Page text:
Media and Public Share Good Governance Role

Sept 17th 2012

Social media, television news, community media, newspapers and development communication all play a vital role in monitoring and encouraging good governance, according to speakers at a recent forum organized by the Communication Foundation for Asia. The resource speakers, including Maria Ressa on social media, Luchi Cruz-Valdes on TV news and William Esposo on newspaper columns, also stressed the unique responsibility of media to make democracy work.

Titled Good Media, Good Governance, the forum brought together 120 academics, media practitioners, communication students and development communicators to the Communication Foundation for Asia auditorium on July 13-14, 2012. The two-day event concluded with a mutual demand from both media practitioners and media consumers to be stalwarts of democracy, good governance and accountability.

Students and teachers from St. Scholastica’s College, Philippine Normal University, Central Luzon State University, De La Salle-Lipa, University of the East-Caloocan, Philippine Women’s University and University of Santo Tomas participated in the discussions, and were active in the open forum that followed the talks.

The forum opened with Dr. Clodualdo del Mundo, Jr. situating CFA and its parent organization, the Social Communication Center (SCC), as pioneers in development communication, which produce good media for the development of society. As a director-scriptwriter of SCC’s radio drama in the 1970’s, he recalled how its issue-oriented soap operas helped provide critical and analytical perspectives to societal problems. The show was paralleled by two socially relevant magazines, Now and Ang Tao, until Martial Law came and stopped SCC’s media production. After Martial Law, SCC metamorphosed into the Communication Foundation for Asia, continuing its original mission to create good media for development. It produced radio, TV and full-length films for development, and up to now, continues to publish Gospel Komiks and values magazines for nationwide circulation. According to Dr. del Mundo, the SCC and CFA experience tells us that creating media for the good of the people requires “painstaking development and unwavering commitment.” The goal of the forum, he said, is to present the connection between good media and good governance.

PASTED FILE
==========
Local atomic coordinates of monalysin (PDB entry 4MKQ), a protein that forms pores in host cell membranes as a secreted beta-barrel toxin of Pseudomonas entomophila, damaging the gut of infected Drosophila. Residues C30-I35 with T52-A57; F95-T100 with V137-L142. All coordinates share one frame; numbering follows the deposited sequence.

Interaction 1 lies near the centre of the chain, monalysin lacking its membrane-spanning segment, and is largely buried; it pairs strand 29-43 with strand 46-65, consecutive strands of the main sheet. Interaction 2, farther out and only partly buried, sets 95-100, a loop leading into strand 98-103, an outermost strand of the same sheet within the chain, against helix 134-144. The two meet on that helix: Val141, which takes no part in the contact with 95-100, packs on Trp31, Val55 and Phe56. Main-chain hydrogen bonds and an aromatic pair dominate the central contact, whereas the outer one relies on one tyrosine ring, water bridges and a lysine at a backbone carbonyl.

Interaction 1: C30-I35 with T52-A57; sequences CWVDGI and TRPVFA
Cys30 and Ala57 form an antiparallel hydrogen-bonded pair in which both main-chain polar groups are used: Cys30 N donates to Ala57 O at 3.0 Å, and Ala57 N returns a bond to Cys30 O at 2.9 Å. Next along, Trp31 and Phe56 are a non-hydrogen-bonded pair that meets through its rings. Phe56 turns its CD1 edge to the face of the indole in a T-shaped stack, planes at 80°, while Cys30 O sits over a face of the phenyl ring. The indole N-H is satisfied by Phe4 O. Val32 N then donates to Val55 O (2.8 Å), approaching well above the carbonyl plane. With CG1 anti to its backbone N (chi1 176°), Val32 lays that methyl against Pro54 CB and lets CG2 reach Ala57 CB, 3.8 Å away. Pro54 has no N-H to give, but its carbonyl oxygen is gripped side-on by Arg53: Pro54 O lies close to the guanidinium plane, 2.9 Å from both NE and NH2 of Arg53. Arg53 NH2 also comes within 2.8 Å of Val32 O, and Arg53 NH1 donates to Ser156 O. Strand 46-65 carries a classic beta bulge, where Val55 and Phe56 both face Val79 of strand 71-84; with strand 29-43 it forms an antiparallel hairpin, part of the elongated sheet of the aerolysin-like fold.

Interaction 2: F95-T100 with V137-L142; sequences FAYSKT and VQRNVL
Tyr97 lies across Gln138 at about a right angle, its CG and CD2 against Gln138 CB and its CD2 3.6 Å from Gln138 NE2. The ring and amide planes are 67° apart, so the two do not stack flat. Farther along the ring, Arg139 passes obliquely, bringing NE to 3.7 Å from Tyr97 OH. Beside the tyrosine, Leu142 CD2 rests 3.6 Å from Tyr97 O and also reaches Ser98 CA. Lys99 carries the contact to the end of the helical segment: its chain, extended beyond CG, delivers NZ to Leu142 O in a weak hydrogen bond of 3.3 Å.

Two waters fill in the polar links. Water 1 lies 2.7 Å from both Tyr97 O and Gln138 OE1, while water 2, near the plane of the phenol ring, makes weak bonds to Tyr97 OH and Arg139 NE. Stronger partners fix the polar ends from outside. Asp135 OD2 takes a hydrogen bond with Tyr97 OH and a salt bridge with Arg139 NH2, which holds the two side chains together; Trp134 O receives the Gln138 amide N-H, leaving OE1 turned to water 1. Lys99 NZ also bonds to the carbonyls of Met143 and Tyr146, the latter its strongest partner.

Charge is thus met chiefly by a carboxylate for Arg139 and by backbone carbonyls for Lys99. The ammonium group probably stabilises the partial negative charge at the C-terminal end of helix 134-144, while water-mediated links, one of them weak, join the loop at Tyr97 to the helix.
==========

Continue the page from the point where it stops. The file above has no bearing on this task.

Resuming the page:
Beginning the discourse on good governance, Fr. Albert Alejo, SJ, of the Ehem! Anti-Corruption Movement, noted that an act of an individual affects the family, which in turn, affects society. He challenged the audience to have individual accountability and to be involved in the fight against corruption, starting with our families but not ending there. The fight against corruption, he said, also entails being sensitive to the needs of the others, perceived from the others’ point of view. To future media practitioners, he urged: “Do not sell your news!”

Prof. Ben Domingo of the Central Luzon State University (CLSU) spoke about the present situation of community media, pointing out that the challenge for local journalists is to tell significant stories of the communities they represent and not just turn journalism into a business. He noted that some community newspapers earn a lot of profit from political ads and PR placements, aside from legal notices. He challenged the students to become a new breed of journalists who value integrity, honesty and truth in media.

The focus shifted to new media with Ms. Maria Ressa’s presentation on Citizen’s Participation through Social Media. She described how technological advances now allow the public to create their own news through tweets and facebook updates, which can then influence society’s take on various issues. As the executive editor of the website Rappler.com, Ms Ressa said that they have begun to “crowdsource” news, theorizing that when people are able to identify their emotions, they become more rational in their decision-making. In their site, readers are able to click on their emotions corresponding to the news they read. At the end of each day, the site is able to gauge the emotions and the general perspective of the public regarding the news of the day. She encouraged using social media for change because each individual has a network to be reached and influenced.